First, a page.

DETROIT — Kinda Makini-Anderson has been providing hot meals to households on Detroit’s east side throughout the Covid-19 pandemic. By her count, Makini-Anderson’s nonprofit Inner City Youth Group has provided over 150,000 meals in the last 10 months.
“We have always been there since 2009, assisting the community,” she said, on a recent snowy morning after delivering breakfast to a local family. “But since the pandemic it’s been an overload.”
For the vast majority of the families she helps feed, however, these meals are not the only support they rely on to keep afloat. Makini-Anderson estimates that 98 percent of the households she serves are already getting Supplemental Nutrition Assistance Program (SNAP) benefits — the government assistance program formerly known as food stamps. But the benefits provided by the nation’s most important program for the hungry are simply not enough.
Experts and advocates say the pandemic has exposed a system that is outdated and inadequate.
Image: Kinda Makini-Anderson (Jake Whitman)
Joseph Llobrera, director of research for the food assistance team at the Center for Budget and Policy Priorities think tank in Washington, said research shows SNAP isn’t doing job one — feeding the hungry. “People run out of benefits two to three weeks into the month,” he said.
Food relief organizations — from small church pantries and major regional food banks to organizations like Makini-Anderson’s — have been shouldering a two-fold burden since the pandemic began. Supporting the millions of Americans newly facing food insecurity, who don’t participate in or don’t qualify for SNAP, while also serving those already receiving assistance that doesn’t get them through the month.
Before the pandemic, the average SNAP benefit was about $1.40 per person, per meal. During the pandemic, everyone on SNAP was bumped up to the maximum benefit of $2 per meal, but the families already at the maximum, those most in need, weren’t given any additional funds.
Last month, the Biden administration challenged the U.S. Department of Agriculture, which manages SNAP, to fix that, but also to take an earlier-than-planned look at the basis for the benefit itself. Maximum benefit levels for SNAP are dictated by something called the “Thrifty Food Plan,” which is supposed to reflect the minimum cost of a nutritious diet.
But the Thrifty Food Plan hasn’t been revised since 2006, and hasn’t been dramatically re-assessed since the 1970s, only increasing in line with inflation throughout the years. The plan wasn’t due for reassessment for another two years.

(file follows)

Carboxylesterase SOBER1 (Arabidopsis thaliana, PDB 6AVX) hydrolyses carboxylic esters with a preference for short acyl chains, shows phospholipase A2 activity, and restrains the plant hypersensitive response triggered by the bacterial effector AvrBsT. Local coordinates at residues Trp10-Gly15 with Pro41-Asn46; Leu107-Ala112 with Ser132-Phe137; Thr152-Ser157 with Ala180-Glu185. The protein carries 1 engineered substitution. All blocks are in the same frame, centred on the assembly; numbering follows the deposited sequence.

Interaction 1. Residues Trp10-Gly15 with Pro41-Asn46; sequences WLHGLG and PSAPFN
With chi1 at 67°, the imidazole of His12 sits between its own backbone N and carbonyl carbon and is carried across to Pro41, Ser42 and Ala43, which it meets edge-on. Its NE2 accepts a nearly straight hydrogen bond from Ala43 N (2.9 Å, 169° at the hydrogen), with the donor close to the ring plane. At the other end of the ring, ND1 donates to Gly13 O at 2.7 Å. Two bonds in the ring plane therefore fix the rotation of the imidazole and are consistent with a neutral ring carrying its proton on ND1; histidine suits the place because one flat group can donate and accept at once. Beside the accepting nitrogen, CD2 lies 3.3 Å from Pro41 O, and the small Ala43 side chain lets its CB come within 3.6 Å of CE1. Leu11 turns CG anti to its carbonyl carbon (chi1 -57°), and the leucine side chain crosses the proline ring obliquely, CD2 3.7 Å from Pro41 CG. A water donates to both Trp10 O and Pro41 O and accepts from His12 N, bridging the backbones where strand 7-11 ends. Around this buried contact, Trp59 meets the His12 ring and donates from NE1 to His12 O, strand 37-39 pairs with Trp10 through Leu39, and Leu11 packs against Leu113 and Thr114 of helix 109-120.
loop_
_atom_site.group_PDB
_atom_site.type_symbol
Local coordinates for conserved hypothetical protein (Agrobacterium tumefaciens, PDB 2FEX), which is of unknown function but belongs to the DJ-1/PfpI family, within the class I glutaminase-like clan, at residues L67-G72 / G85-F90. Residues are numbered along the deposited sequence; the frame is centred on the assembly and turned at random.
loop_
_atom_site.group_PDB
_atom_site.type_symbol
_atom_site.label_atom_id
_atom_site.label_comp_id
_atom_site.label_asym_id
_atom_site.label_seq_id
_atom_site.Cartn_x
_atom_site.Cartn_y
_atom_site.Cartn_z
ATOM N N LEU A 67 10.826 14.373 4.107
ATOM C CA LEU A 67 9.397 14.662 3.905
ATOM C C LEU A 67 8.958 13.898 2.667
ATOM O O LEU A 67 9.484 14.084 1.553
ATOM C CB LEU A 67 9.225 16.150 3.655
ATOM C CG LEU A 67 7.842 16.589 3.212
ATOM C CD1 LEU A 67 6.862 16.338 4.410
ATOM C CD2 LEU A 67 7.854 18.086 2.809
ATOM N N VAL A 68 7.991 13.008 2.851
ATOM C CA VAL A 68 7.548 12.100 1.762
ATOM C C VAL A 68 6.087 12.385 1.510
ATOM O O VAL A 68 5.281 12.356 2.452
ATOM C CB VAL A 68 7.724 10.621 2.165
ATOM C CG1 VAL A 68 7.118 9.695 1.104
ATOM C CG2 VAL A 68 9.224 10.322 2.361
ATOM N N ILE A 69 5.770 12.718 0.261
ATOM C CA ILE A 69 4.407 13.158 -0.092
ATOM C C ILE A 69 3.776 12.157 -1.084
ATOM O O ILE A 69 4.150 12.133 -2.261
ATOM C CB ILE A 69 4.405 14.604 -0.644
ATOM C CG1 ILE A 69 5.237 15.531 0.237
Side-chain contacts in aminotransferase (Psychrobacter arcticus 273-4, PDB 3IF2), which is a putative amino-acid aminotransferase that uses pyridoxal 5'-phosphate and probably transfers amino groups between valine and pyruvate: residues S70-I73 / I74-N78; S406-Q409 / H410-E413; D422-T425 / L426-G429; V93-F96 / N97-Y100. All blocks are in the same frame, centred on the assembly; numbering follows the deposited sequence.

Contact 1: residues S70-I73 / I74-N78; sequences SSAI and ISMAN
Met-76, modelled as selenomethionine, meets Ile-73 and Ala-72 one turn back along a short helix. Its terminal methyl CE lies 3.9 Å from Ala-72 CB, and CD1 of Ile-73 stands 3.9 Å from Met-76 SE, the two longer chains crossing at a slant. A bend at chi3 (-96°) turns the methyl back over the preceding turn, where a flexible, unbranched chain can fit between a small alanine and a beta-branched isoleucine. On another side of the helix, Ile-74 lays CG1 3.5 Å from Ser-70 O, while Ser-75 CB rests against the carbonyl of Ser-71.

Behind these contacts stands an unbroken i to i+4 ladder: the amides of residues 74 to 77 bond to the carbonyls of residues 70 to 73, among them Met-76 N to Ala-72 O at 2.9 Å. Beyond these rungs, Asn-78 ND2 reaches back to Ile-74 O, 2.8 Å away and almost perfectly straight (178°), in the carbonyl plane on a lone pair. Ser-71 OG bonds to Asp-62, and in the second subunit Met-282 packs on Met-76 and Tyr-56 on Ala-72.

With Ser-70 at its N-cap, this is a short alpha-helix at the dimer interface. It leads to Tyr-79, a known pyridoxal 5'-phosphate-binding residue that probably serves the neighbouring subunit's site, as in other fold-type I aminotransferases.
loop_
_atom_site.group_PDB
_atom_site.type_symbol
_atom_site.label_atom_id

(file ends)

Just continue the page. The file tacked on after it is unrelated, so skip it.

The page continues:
Image: Los Angeles Regional Food Bank (Lucy Nicholson / Reuters)
“The Thrifty Food Plan is based on the assumption that people have a lot of time to price-shop and prepare meals from scratch, but the reality is that many families are juggling different jobs,” said Llobera. “Building a food plan that assumes you’re going to soak beans overnight rather than using canned beans — how realistic is that?” Llobrera notes the plan is also based on an outdated assumption that people spend the majority of their income on food, when in reality, most people now spend the biggest chunk of their paychecks on housing.
In the meantime, food banks have filled the gap.
“We’ve been at this for, what? Ten, 11 months? And unfortunately, we have not seen a light at the end of the tunnel,” said Brian Barks, president and CEO of Food Bank for the Heartland, which serves 93 counties across Nebraska and Iowa.
When the pandemic began, NBC News reported that Barks’ food bank had been so inundated by requests for assistance in applying for SNAP benefits that they had a backlog. Eventually, the food bank had to take down its advertisements about their SNAP assistance program because they were simply getting too many calls to handle.
“We would get such a huge call volume that with our limited staff, we just had no ability to keep up,” Barks explained.
But the amount of food they had to purchase to keep up with the need went up, and up, and up. It went from $80,000 per month before the pandemic, to a staggering $1.5 million that the food bank now spends each month to feed the pantries — and the people — that rely on them.
“There are some serious questions that Americans are asking themselves every day. ‘Do I get the medicine that I need, or do I buy food? Do I pay the electric bill or do I buy food?’ The people who are in that gap that don’t qualify for SNAP benefits, and those who do and still need food assistance, that’s a big gap,” he said.